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The Study of Second-generation Chinese Americans Returning to Taiwan
motives to return emigrate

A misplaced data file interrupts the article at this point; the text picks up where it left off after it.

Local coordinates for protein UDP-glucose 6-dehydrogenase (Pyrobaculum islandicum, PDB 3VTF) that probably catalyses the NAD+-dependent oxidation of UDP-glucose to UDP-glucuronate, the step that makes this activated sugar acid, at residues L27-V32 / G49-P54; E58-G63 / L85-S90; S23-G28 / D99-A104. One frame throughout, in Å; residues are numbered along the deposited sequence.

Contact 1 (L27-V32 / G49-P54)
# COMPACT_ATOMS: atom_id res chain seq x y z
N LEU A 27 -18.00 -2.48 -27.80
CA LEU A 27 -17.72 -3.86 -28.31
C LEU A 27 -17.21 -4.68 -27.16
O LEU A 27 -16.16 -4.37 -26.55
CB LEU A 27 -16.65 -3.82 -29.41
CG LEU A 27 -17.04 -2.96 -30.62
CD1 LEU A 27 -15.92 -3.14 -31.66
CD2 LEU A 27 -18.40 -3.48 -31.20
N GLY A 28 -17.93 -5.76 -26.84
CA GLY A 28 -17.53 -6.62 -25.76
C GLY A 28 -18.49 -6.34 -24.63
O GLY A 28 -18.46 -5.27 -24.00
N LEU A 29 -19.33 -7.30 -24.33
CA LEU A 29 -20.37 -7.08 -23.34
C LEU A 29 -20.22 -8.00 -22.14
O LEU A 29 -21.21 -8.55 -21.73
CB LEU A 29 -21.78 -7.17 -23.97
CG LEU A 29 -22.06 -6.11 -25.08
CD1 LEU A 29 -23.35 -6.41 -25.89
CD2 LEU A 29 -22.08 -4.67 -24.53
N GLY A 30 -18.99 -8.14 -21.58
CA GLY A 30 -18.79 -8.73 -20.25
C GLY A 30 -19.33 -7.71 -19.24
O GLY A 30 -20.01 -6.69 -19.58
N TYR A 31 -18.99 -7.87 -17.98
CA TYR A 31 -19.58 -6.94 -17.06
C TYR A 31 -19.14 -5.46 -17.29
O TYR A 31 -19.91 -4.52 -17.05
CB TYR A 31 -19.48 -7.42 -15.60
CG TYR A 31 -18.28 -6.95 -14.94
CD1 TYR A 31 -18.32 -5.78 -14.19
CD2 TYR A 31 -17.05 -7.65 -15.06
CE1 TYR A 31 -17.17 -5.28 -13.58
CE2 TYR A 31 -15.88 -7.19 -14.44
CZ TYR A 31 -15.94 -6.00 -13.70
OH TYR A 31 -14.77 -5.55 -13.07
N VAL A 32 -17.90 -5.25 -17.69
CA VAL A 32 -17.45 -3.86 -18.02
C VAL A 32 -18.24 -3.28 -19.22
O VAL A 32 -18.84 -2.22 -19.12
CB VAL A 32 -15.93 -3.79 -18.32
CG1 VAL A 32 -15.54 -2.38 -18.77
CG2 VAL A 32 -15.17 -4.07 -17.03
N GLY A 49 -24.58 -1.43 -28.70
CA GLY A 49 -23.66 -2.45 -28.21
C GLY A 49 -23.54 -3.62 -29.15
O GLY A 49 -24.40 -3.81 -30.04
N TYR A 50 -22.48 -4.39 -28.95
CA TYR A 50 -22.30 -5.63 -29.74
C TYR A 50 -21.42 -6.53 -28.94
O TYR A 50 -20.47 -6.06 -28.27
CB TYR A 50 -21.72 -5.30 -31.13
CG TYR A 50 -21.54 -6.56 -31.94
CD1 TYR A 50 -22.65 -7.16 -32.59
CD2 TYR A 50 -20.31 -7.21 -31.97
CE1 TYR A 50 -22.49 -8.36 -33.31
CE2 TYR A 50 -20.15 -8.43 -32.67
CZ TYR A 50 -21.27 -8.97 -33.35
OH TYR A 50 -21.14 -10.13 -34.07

The chief reason Taiwanese emigrate to America is to study at a US university. With the relaxing of regulations in 1962, the number of Taiwanese studying in America rose rapidly. After graduating, the majority stayed in the US to find jobs, get Green Cards and eventually take up US citizenship. The largest wave of emigration came after 1970, peaking between 1980 and 1990. Reasons for leaving included the perception that pay and conditions and the social services infrastructure in America were all superior to what was on offer in Taiwan, added to which was concern about the quality of education in Taiwan, and about Taiwan’s national security. Several decades later, the children of those Taiwanese emigrants to the US are now between 20 and 40. In the past few years, the number of these second-generation Taiwanese-Americans who choose to reverse migrate to Taiwan has shown an increasing trend. The quality of education in Taiwan and Taiwan’s international status have changed little in the intervening years, so why is it that an increasing number of second-generation Taiwanese-Americans are prepared to overlook Taiwan’s disadvantages, and are willing to return? This research is an attempt to analyze more deeply the comparative advantages Taiwan has which appeal to second-generation Taiwanese-Americans, as well as to look more qualitatively into the trend towards reverse migration; such factors as what are their plans for the future, what difficulties do they face trying to fit in, what help do they need, and so on. In the absence of complete government figures on the reverse migration, this study uses as reference the available literature as well as the results of in-depth interviews. Various research methodologies were selected and the available literature collated to produce a semi-structured questionnaire to be used for in-depth interviews. The research subjects were second-generation Taiwanese-Americans ranging from 22 to 37 years old who had returned to Taiwan. The number of subjects was 22. As regards motives to reverse emigrate, the research results show that some young second generation Taiwanese-Americans making the decision to return are influenced not by one single factor but by the interaction of external and internal factors. External factors include: Taiwan’s comfortable lifestyle, the friendly character of local people, and the perception that it will be easier to get a job there than in the States. Internal factors include: cultural identification and the desire to seek one’s roots, interpersonal and familial ties and so on. Other returnees, however, may be driven by a single motivating factor: the need to look after ageing parents who have returned, or to take over the family business or get ready to do so. Most returnees, already having had some experience of living in Taiwan, find it relatively easy to adapt to day-to-day life here, usually settling in within three months. Some aspects of working life here, however, come as more of a shock, and once they start work, returnees face a difficult task adjusting to Taiwan’s business ethics, organizational culture and so on. In addition, Taiwan’s working culture of low salaries and long hours is cited as the main reason some returnees eventually re-emigrate. From the interviews, it can be seen that young returnees who previously had experience of living in Taiwan with their parents as children have a strong feeling of identification with Taiwan, and the majority of these intend to settle permanently. For them, Taiwan feels more like ‘home’ than their actual birthplace, the US. Other young returnees whose previous experience of Taiwan was merely making trips back and forth to visit relatives express feelings of closeness with Taiwan, making it a natural place to move to in search of new life experiences after graduating. They say that, while they might eventually settle in Taiwan, Taiwan could equally turn out to be a stage in their career path or even a stepping-stone to the Mainland. On the whole, young second-generation Taiwanese-American reverse migrants display an open-minded attitude overflowing with possibilities and a truly global outlook.
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